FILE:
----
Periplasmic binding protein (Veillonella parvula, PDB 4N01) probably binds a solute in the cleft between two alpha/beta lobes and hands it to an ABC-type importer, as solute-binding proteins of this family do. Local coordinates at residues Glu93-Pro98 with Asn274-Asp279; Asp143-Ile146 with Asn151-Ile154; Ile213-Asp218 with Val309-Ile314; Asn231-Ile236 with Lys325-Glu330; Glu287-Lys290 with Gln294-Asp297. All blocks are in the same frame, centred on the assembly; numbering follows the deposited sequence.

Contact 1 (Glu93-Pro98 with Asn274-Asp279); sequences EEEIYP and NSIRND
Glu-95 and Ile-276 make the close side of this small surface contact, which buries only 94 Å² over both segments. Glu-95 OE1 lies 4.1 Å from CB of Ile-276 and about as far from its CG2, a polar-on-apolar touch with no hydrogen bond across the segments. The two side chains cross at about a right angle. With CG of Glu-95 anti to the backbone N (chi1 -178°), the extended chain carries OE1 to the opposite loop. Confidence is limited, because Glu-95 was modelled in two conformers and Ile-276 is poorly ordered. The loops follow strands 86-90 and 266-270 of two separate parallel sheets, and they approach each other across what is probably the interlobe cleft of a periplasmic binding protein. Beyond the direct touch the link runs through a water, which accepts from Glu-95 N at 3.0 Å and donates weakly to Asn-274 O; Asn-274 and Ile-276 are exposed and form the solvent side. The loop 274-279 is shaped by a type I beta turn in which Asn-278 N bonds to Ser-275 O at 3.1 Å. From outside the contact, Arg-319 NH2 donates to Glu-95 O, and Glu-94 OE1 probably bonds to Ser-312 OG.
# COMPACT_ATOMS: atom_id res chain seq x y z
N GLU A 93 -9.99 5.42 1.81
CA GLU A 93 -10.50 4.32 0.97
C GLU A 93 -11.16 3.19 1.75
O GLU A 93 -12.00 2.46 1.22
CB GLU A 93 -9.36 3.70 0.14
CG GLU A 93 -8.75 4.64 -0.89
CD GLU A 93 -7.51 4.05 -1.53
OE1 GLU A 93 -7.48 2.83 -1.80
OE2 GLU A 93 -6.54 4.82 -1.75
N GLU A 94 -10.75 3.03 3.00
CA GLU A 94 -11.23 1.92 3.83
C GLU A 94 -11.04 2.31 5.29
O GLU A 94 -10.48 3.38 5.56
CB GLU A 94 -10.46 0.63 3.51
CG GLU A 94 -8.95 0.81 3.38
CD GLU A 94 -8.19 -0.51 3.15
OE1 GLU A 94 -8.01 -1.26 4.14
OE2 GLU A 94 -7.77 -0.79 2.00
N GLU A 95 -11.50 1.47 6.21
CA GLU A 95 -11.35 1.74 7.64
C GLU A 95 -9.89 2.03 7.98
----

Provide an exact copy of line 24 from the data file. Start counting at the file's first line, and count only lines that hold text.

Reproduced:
CA GLU A 95 -11.35 1.74 7.64